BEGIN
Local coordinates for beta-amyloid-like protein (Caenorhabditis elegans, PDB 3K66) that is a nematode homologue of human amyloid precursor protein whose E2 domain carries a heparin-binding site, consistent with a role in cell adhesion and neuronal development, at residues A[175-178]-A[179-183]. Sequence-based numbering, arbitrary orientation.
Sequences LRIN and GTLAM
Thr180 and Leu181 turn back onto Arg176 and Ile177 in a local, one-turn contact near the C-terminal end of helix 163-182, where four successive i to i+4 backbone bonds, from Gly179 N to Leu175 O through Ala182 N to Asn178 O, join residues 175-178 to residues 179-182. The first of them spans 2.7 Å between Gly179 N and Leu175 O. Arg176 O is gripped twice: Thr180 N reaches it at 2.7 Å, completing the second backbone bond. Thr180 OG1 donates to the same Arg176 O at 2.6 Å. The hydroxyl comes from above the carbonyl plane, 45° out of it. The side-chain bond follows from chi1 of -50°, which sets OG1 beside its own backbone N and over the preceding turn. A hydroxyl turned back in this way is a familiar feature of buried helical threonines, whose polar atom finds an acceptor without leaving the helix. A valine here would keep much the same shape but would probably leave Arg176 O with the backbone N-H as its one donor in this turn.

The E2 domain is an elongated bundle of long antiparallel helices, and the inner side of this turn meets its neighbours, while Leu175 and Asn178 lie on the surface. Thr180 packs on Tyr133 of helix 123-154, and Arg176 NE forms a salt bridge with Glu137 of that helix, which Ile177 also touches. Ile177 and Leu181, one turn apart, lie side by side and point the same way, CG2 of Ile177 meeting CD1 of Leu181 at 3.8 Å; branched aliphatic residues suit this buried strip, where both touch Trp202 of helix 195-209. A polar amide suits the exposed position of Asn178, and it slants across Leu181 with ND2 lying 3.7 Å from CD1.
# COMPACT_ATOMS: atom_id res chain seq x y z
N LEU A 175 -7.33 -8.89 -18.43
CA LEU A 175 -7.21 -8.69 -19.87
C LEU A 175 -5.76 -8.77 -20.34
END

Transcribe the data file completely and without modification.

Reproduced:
Local coordinates for beta-amyloid-like protein (Caenorhabditis elegans, PDB 3K66) that is a nematode homologue of human amyloid precursor protein whose E2 domain carries a heparin-binding site, consistent with a role in cell adhesion and neuronal development, at residues A[175-178]-A[179-183]. Sequence-based numbering, arbitrary orientation.
Sequences LRIN and GTLAM
Thr180 and Leu181 turn back onto Arg176 and Ile177 in a local, one-turn contact near the C-terminal end of helix 163-182, where four successive i to i+4 backbone bonds, from Gly179 N to Leu175 O through Ala182 N to Asn178 O, join residues 175-178 to residues 179-182. The first of them spans 2.7 Å between Gly179 N and Leu175 O. Arg176 O is gripped twice: Thr180 N reaches it at 2.7 Å, completing the second backbone bond. Thr180 OG1 donates to the same Arg176 O at 2.6 Å. The hydroxyl comes from above the carbonyl plane, 45° out of it. The side-chain bond follows from chi1 of -50°, which sets OG1 beside its own backbone N and over the preceding turn. A hydroxyl turned back in this way is a familiar feature of buried helical threonines, whose polar atom finds an acceptor without leaving the helix. A valine here would keep much the same shape but would probably leave Arg176 O with the backbone N-H as its one donor in this turn.

The E2 domain is an elongated bundle of long antiparallel helices, and the inner side of this turn meets its neighbours, while Leu175 and Asn178 lie on the surface. Thr180 packs on Tyr133 of helix 123-154, and Arg176 NE forms a salt bridge with Glu137 of that helix, which Ile177 also touches. Ile177 and Leu181, one turn apart, lie side by side and point the same way, CG2 of Ile177 meeting CD1 of Leu181 at 3.8 Å; branched aliphatic residues suit this buried strip, where both touch Trp202 of helix 195-209. A polar amide suits the exposed position of Asn178, and it slants across Leu181 with ND2 lying 3.7 Å from CD1.
# COMPACT_ATOMS: atom_id res chain seq x y z
N LEU A 175 -7.33 -8.89 -18.43
CA LEU A 175 -7.21 -8.69 -19.87
C LEU A 175 -5.76 -8.77 -20.34